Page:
On Thursday I took the children to our weekly public swim. Jonathan was out of town at the ARP Synod meetings, so I was flying solo, meaning I was required to field all of the questions coming from the three motor mouthed fruit of my womb without the option to call in a pinch hitter. In the midst of this, the Mackerdoodle asked me what a Black Hole was. I answered that it was a very, very, very heavy place in space that sucked everything near it toward itself. She then said to me:
“So it sucks everything into itself? So there could be a whole universe inside a black hole?” I was startled and answered, “Um. Yes sweetie. Actually scientists who study space are wondering exactly that.”
She didn’t stop there, though. She followed it up with, “But all of that stuff that gets squished down into the black hole. I mean it can’t just disappear into nothing. It has to go somewhere. Could a black hole suck stuff in and send it somewhere else?” My brain was beginning to be distracted by the implications of this conversation, but I continued to affirm her. “Well, some scientists wonder exactly that. No one has been able to study it closely enough.”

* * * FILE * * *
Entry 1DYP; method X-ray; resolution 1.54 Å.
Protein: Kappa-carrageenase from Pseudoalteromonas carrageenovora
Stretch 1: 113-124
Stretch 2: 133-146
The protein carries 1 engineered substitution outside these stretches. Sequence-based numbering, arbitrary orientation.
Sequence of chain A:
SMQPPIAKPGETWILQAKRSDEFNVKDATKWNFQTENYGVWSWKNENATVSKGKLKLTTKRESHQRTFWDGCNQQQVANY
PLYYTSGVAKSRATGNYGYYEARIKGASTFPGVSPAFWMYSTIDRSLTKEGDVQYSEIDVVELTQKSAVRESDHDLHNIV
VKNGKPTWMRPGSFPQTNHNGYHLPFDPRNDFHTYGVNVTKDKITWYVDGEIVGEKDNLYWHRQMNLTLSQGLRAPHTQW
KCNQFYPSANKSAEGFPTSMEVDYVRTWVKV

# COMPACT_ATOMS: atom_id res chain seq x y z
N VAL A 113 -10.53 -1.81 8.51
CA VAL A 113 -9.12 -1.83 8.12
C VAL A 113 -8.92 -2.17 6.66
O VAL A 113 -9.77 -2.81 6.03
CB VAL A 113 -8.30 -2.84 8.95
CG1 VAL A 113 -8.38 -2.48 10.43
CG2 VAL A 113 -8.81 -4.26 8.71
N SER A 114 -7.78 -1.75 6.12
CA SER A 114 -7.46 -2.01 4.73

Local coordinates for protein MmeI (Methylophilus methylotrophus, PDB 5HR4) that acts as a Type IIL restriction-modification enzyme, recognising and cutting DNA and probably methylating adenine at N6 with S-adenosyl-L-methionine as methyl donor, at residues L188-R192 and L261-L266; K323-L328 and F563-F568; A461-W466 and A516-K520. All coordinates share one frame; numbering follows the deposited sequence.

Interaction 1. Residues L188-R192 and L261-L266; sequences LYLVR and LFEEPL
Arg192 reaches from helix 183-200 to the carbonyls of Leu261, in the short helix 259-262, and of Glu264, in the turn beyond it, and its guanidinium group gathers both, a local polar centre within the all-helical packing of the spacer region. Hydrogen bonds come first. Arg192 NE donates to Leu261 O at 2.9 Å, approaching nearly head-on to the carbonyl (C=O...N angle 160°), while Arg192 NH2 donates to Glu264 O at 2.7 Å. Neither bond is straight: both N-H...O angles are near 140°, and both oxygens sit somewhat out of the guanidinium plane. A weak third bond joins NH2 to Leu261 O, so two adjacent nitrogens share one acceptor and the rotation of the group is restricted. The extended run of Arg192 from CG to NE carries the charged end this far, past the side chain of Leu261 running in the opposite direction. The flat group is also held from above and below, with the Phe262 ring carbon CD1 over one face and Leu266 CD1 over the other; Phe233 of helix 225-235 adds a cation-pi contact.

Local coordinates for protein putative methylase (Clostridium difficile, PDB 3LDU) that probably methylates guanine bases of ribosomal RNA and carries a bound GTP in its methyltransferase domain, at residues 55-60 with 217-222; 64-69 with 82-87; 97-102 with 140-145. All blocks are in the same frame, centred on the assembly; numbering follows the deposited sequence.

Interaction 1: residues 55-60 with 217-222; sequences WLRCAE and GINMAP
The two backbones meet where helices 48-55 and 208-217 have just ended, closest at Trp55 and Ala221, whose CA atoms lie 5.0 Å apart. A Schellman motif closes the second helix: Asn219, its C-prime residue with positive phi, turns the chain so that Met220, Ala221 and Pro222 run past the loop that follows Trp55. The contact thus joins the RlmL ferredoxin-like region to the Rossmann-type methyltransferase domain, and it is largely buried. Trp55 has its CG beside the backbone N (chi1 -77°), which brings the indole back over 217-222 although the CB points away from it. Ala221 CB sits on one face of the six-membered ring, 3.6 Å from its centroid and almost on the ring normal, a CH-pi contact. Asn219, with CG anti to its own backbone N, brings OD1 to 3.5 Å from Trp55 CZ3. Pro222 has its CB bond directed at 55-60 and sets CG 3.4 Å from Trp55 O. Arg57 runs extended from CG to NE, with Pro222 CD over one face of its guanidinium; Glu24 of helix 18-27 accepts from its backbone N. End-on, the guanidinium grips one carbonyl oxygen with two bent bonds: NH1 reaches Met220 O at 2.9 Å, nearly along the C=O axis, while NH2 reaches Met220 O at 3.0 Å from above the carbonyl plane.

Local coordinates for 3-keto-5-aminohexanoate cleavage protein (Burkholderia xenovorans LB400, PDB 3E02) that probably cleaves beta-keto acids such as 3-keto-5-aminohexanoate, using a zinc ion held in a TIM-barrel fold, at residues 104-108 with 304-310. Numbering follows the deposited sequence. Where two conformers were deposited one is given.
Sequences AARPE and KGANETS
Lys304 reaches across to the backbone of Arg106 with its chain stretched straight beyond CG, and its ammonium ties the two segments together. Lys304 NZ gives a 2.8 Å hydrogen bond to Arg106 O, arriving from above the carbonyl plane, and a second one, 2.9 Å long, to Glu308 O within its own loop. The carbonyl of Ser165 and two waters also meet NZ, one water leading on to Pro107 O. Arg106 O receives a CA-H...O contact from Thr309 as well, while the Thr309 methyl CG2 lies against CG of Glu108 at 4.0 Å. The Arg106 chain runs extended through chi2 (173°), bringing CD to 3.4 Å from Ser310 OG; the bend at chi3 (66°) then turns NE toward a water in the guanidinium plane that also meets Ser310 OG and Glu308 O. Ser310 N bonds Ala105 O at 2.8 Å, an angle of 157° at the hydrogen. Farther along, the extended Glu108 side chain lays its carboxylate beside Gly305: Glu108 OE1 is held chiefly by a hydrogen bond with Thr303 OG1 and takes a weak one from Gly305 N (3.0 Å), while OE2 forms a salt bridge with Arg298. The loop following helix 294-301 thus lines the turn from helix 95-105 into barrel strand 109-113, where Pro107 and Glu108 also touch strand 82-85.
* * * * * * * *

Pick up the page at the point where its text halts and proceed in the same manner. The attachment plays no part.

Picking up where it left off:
“What if there used to be a huge black hole and then it exploded, and everything in our universe came out of it!” She asked, excited at the possibility.
“Well, what do we know about how the universe was formed?” I asked. Praying for the right answer, and in answer to that prayer, her answer came quickly.
“Oh Right. God spoke and it was made. No black holes in Genesis.”
She was appeased, but I was terrified. My six year old had, from a very elementary explanation of black holes managed to hypothesize the same types of cosmological scenarios that doctoral candidates are considering for dissertation work.
I am clearly ill equipped to be her primary educator.